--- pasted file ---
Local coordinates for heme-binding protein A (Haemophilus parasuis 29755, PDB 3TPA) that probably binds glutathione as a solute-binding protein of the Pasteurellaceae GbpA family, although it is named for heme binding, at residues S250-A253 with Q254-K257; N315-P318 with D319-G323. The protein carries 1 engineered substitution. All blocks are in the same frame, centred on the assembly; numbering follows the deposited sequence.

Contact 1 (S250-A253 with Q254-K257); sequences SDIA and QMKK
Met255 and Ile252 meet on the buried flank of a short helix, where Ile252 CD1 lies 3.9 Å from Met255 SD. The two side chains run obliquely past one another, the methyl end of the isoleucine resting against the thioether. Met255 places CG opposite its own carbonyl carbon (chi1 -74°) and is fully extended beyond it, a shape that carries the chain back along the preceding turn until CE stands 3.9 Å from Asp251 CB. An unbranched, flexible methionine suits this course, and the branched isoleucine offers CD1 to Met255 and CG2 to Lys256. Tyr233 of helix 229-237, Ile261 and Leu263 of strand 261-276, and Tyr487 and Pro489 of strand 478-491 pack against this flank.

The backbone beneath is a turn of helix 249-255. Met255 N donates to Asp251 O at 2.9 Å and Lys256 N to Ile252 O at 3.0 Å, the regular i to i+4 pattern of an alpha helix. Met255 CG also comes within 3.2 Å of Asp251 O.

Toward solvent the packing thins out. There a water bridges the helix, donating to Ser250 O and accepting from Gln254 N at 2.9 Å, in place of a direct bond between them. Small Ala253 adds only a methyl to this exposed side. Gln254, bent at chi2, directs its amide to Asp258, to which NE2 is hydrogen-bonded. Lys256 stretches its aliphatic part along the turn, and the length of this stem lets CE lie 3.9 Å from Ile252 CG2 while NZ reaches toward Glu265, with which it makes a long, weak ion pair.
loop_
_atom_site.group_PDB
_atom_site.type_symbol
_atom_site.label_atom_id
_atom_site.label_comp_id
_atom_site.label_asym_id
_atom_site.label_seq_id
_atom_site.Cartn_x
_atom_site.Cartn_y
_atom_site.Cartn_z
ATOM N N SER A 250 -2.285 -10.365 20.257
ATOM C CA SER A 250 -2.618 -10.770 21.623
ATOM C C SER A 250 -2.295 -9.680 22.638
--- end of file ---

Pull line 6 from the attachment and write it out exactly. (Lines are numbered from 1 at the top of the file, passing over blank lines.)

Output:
loop_